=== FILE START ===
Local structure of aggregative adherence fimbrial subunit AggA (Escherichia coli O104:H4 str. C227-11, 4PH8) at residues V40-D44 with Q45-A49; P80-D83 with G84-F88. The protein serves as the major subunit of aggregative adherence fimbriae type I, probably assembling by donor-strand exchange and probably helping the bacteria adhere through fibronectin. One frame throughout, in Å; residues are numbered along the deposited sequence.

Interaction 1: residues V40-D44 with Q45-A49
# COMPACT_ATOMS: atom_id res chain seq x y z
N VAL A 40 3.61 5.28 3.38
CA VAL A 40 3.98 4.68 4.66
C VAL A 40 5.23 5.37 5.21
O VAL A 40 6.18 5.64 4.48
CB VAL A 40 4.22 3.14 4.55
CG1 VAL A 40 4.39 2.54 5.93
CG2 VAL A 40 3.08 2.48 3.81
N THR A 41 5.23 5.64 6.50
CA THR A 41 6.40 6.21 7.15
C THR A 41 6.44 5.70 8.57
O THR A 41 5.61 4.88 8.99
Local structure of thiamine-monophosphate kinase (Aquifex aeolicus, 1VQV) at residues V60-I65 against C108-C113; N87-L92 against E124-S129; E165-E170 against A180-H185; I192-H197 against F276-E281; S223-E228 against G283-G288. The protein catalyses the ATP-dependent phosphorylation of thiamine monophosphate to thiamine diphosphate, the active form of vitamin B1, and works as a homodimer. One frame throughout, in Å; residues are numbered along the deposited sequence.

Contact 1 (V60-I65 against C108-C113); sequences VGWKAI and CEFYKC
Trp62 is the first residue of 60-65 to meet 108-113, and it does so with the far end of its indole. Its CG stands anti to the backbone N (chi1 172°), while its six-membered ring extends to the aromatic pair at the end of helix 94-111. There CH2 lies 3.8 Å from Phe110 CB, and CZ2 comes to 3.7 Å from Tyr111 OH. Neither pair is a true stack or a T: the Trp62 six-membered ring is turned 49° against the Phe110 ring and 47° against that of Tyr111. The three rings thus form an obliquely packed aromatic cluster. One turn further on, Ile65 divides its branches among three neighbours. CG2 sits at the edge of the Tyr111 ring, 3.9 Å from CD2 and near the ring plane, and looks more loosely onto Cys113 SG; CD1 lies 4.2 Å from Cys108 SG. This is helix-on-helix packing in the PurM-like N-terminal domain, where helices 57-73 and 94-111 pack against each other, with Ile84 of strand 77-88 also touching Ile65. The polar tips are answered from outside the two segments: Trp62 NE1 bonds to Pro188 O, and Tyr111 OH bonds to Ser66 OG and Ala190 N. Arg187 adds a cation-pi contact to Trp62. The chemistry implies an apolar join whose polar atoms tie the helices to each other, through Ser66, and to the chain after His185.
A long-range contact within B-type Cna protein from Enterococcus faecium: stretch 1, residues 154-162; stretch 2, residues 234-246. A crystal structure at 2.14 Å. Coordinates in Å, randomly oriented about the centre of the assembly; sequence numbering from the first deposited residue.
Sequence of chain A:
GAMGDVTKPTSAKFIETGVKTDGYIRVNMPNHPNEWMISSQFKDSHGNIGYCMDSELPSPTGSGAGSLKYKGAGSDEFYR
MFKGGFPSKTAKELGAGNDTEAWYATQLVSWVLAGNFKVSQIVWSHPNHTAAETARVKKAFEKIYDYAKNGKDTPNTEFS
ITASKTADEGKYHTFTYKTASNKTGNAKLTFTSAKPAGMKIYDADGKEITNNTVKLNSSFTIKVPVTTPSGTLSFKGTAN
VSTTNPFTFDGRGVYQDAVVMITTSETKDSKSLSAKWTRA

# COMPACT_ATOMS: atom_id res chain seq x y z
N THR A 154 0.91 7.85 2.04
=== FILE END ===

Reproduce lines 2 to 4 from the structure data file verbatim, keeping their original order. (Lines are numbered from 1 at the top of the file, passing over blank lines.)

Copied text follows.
Interaction 1: residues V40-D44 with Q45-A49
# COMPACT_ATOMS: atom_id res chain seq x y z
N VAL A 40 3.61 5.28 3.38